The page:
In a conference call Tuesday, Bird and Johnson recalled the animosity that developed between the teams in the '80s. Bird said his teammates were particularly provocative, their shenanigans ranging from Maxwell clutching his neck in a choke sign after Lakers star James Worthy missed a crucial free throw, to Carr donning goggles to mock LA center Kareem Abdul-Jabbar, to Bird himself exchanging angry epithets on the court with the generally reserved Abdul-Jabbar.

"Some of it was just completely out of control," he said, "but they knew the history behind it all."

Bird and Johnson said the current Celtics and Lakers may not feel the same heat from the rivalry that inspired the previous generation, but they will grasp the significance of the tradition nonetheless.

"Trust me, when that ball goes up [tonight], they will understand," Johnson said. "It might not be understanding what Larry and I went through, but they will have their own rivalry because it's for all the marbles."

Two members of the Celtics family witnessed the rivalry from its infancy: Red Auerbach, who accepted nothing less than victory (he guided the Celtics to eight straight NBA titles from 1959-66 before he moved from the bench to the front office), and Johnny Most, the team's raspy radio voice and partisan firebrand. In the early years of the rivalry, they saw respect trump enmity.

In 1962, in one of the greatest games ever in a best-of-seven championship series, the Celtics and Lakers played into overtime before LA great Elgin Baylor fouled out after scoring 41 points. As Baylor departed, several Celtics left their bench to shake his hand - the kind of gesture neither team has made since.

For years, Bill Russell, Boston's franchise player, reigned as the rivalry's dominant figure until the Lakers acquired Wilt Chamberlain in 1968. With Chamberlain flanked by Baylor and Jerry West, the Lakers appeared poised to topple the Celtics in the '69 Finals. Yet Russell and Co. prevailed again in a Game 7 classic, this one the last game of Russell's career.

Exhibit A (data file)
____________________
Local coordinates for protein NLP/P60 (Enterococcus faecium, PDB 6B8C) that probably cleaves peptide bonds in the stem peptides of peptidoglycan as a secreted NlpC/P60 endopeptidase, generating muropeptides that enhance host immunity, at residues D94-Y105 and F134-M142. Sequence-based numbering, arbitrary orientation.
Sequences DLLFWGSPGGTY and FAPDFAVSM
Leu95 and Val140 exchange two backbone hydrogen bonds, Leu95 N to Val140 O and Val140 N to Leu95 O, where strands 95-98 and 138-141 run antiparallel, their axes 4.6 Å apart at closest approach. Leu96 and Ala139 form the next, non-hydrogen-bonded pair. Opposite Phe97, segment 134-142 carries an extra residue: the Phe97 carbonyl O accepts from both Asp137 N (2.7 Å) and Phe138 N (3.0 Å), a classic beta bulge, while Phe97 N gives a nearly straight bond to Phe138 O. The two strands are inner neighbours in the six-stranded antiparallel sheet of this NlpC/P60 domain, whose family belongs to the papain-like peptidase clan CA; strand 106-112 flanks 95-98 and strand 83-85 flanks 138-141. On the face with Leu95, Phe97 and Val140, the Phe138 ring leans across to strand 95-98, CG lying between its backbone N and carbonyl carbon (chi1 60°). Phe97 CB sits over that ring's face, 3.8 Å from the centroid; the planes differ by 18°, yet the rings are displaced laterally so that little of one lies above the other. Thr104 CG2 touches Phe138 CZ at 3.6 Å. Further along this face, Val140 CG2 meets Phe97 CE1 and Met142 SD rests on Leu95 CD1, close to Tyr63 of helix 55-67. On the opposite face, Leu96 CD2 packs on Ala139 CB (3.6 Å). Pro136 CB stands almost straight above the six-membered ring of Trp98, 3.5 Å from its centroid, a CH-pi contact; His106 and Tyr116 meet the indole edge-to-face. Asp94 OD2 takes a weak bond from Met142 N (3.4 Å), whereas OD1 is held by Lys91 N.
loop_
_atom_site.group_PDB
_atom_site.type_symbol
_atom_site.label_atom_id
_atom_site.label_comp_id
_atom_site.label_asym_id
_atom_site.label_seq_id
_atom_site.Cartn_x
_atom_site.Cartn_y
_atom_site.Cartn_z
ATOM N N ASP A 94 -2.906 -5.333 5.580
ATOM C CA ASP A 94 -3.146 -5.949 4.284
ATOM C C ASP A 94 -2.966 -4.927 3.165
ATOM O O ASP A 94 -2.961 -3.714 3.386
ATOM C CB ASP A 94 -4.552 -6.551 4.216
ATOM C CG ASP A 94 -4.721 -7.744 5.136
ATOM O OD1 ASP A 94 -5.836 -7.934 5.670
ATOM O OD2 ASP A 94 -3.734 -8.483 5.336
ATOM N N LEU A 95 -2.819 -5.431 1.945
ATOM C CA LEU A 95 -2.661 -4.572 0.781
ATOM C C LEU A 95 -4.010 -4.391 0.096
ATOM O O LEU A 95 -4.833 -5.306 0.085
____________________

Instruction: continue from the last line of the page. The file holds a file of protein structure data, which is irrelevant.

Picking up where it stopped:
Officially, Don Nelson won the game for the Celtics when his last-second shot bounced high off the rim and improbably dropped straight through the hoop for a 108-106 victory at the LA Forum. Unofficially, Lakers owner Jack Kent Cooke jinxed his team by ordering workers before the game to tuck thousands of balloons into the rafters for a victory celebration.

The ploy further motivated the Celtics.

"It was the kiss of death," Cousy said, "one of the dumbest things anybody has ever done before an important game."

Cousy said he privately felt sympathy for Baylor and West for their inability to win a championship series against the Celtics in their Hall of Fame careers. By the '80s, though, all the love between the teams was lost.

The Celtics and Lakers played three more times for the title, with Bird's crew winning another seven-game thriller in '84, the Lakers reversing their fortunes in '85 and '87.

Carr and Maxwell were the era's chief agitators, bedeviling the glamorous Lakers with a schoolyard brashness that personified Boston's blue-collar grit. They were mere witnesses, however, to the defining act of hostility: Boston's Kevin McHale horse-collaring LA's Kurt Rambis as Rambis sped toward the basket in the '84 series and slamming him to the court, triggering a benches-clearing melee.

"This wasn't just another basketball series," Carr said. "This was guys representing a city and tradition, and we just didn't like each other at all."

Most of them have since made peace.

"It's like the circle of life in the Lion King," Maxwell said. "The rivalry started out with mutual respect. Then we started to dislike each other, then hate each other. Now we're back to genuine respect."

Tonight, a new generation will extend the legacy, maybe even enrich the rivalry.

"It has evolved into a picture-book story," said Bill Sharman, who won four NBA titles with the Celtics from 1957 to '61 and coached the Lakers to a championship in '72. "I think the whole country, if not the whole world, is excited about seeing it unfold."

Bob Hohler can be reached at hohler@globe.com.